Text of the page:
Bottom Line: Autism Core Skills is a loaded app full of the things us reviewers love like custom settings, smooth graphics, tons of easy-to-access content and data collection. This is an app for folks that are truly serious about education for kids on the spectrum because it requires hands-on time for the teacher, therapist or parent and it comes with a hefty subscription fee that may be worth it if this is the app your student(s) need.
If you would like to download Autism Core Skills and begin a free seven-day trial, please use this handy link:
iPad only (FREE trial)
This app gives users a free, one week trial to see if it fits the needs of teachers, therapists, parents and most importantly students. After downloading, users are prompted to register with an email, full name and whether they are parents, teachers, therapists or "other". Since I'm not a teacher or therapist but I do have a son on the autism spectrum, I chose, "parent". From the layout I reviewed, I think this distinction in registration is more for the analytics of the developer and doesn't make a difference as to what content users see. After registering, it's time to set up a student. In the free trial, only one student is possible but when subscribing, there are three levels: single student, five students or 10 students. Price rises with each level. The basic subscription is $99.99, medium is $139.99 and premium is $189.99 -all billed yearly. When setting up a student, users are asked to name a collaborator (an adult who will participate in the lessons with the child aside from themselves) for instance a caregiver or other teacher. Collaborators are sent an invitation with a link to the iTunes app as well as a login passcode. This means that a collaborator does not have to purchase the subscription to work with that particular student. All that is needed is an iPad. The app is not available yet for the computer, android or iPhone.
Registration has happened, a student has been named, a collaborator is invited and then just a few more choices before the learning starts. There are a lot of choices that make this app earn its subscription fee. Aside from turning off or on background images and inputting date of birth for the student and turning sounds off or on, users can click on several topics of interest for the child such as sports, ocean or school (too name just a few), answer questions to get a general idea of ability level, choice of three attention spans (short, medium or long), whether to send the collaborator reports at all , quarterly or weekly and whether the app should automatically create lessons. I loved the ability of this app to create lessons. As an autism parent, I know a lot of technical jargon and "school" lingo, but some days I'm left like a deer in headlights. By answering just a few questions and then letting my kiddo play, I suddenly have a school in my iPad. I tinkered with many of the settings to see what changed and how the lessons presented themselves in auto mode and I was pleasantly surprised. Choosing a short attention span with fewer abilities made lessons shorter and easier to perform. Increasing those choices upped the number lessons but also included breaks. The app covers academic lessons for math and reading, social lessons for sharing and turn-taking and communication lessons for understanding.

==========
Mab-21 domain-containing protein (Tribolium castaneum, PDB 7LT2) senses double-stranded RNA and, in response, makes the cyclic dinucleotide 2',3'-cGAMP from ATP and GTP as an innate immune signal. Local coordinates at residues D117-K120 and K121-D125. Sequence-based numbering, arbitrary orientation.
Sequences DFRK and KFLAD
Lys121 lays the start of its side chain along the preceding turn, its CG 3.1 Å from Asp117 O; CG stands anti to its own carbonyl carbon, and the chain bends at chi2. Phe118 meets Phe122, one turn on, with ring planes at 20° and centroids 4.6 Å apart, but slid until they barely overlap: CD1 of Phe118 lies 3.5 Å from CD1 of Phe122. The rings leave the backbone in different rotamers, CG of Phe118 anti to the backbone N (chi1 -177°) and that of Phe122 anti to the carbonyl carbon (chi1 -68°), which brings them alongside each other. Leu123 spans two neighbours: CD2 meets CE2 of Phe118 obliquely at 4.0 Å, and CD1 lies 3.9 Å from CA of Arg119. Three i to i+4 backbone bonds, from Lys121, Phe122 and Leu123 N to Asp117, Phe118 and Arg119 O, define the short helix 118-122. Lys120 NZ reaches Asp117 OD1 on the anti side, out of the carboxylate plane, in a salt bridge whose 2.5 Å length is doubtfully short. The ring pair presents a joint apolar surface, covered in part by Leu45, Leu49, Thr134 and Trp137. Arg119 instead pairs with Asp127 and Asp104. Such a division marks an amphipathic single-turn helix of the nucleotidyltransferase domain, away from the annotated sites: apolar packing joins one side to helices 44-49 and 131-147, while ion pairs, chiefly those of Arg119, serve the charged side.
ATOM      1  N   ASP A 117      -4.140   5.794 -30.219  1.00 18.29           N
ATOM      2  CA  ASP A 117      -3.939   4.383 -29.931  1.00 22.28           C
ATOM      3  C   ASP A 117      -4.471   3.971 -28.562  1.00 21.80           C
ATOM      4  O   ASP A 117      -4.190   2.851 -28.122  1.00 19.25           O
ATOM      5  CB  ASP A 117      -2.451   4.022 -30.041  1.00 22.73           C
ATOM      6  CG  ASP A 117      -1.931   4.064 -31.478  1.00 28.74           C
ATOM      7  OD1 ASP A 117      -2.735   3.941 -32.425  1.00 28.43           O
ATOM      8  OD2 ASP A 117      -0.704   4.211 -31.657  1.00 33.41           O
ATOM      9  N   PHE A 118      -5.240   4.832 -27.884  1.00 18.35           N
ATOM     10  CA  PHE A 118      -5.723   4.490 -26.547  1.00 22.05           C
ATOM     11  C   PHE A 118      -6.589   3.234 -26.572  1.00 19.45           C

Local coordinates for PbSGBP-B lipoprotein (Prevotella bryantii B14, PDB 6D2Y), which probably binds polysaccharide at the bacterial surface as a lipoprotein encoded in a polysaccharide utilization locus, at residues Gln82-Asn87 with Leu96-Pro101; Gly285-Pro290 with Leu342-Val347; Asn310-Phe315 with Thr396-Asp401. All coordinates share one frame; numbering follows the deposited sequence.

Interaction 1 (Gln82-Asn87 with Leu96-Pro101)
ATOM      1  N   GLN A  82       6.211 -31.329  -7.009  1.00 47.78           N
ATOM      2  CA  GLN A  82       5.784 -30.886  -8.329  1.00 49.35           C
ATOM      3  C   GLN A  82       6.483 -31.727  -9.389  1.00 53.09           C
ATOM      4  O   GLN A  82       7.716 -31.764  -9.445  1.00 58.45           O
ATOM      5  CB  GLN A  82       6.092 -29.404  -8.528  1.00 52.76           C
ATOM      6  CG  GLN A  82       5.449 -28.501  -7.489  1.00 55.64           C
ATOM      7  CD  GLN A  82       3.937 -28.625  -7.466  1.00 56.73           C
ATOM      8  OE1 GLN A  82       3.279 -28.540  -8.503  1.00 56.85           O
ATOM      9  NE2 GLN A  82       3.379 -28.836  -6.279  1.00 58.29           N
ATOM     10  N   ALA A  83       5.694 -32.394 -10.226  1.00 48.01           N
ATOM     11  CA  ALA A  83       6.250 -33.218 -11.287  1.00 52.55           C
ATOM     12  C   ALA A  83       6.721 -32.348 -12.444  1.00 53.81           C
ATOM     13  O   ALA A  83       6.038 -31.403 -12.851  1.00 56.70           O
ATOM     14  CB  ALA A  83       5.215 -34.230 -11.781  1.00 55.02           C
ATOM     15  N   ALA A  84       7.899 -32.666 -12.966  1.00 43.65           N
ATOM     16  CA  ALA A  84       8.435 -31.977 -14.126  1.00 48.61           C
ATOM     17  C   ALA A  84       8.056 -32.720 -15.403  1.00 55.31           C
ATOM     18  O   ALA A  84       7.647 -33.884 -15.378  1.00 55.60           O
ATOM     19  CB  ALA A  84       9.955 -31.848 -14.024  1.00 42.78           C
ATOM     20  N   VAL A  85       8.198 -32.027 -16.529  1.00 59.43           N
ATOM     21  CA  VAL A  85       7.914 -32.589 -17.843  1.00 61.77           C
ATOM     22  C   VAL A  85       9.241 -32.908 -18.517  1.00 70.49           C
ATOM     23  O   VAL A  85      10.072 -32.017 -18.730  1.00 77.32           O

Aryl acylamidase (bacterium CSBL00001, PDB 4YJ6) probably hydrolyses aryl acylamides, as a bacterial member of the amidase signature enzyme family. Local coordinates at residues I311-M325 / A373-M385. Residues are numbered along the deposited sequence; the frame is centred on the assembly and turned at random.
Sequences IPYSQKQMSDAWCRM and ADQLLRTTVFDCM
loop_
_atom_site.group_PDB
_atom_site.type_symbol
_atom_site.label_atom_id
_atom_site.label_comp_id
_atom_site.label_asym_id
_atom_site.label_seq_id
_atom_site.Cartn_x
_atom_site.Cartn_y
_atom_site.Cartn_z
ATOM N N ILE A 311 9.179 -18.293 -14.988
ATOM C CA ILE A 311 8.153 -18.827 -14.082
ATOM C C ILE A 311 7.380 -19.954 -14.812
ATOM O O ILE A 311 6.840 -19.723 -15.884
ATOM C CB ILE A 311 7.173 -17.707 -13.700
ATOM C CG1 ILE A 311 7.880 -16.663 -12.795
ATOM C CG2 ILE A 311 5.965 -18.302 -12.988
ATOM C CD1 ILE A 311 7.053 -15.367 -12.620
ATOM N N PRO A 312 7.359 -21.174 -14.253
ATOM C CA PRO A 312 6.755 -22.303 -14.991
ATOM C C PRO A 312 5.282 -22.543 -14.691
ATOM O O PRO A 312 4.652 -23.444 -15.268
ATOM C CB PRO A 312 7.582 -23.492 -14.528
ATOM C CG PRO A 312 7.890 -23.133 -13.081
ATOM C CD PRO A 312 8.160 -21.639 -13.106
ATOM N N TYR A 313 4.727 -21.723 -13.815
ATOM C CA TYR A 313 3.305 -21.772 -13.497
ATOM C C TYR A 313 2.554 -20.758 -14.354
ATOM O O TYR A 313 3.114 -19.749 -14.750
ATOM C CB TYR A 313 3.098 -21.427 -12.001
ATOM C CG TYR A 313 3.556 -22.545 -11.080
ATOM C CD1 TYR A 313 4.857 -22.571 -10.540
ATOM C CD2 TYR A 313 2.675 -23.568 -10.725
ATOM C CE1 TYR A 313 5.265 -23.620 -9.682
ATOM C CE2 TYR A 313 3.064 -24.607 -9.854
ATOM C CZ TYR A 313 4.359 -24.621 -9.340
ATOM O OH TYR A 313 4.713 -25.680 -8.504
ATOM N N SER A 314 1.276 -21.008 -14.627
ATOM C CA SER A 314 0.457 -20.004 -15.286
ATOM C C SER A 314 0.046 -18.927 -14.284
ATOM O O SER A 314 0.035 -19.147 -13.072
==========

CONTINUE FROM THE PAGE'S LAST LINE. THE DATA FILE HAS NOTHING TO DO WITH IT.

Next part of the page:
I found no bugs while tinkering with settings and playing through lessons. I found the app easy to navigate, customize and I also enjoyed that all narration and visual effects looked streamlined and professional. This is an app that a lot of care has been given to make smooth. I also have to add that the learning doesn't stop in the app. There are printable lessons that are available in the app for pen and paper work as well as adding friends that can sit down with the student and teacher or caregiver to perform some of the activities in communication and social skills.
In addition to all that is contained in the app, I found a lot of free printables at the developer's website, Infiniteach, >>HERE<< and used some at my house. Overall, even though the subscription is a bit rich for many folks, when digging deeper than the sticker shock, users will find a whole slew of options, customization and lessons that are tweaked to help students on the spectrum shine like rainbows academically.
Cynthia just painted her office because it was looking like a highway underpass from all of the crayon graffiti made by her little Viking. It might stay white for a day. *Smart Apps for Kids was paid a priority review fee for this post.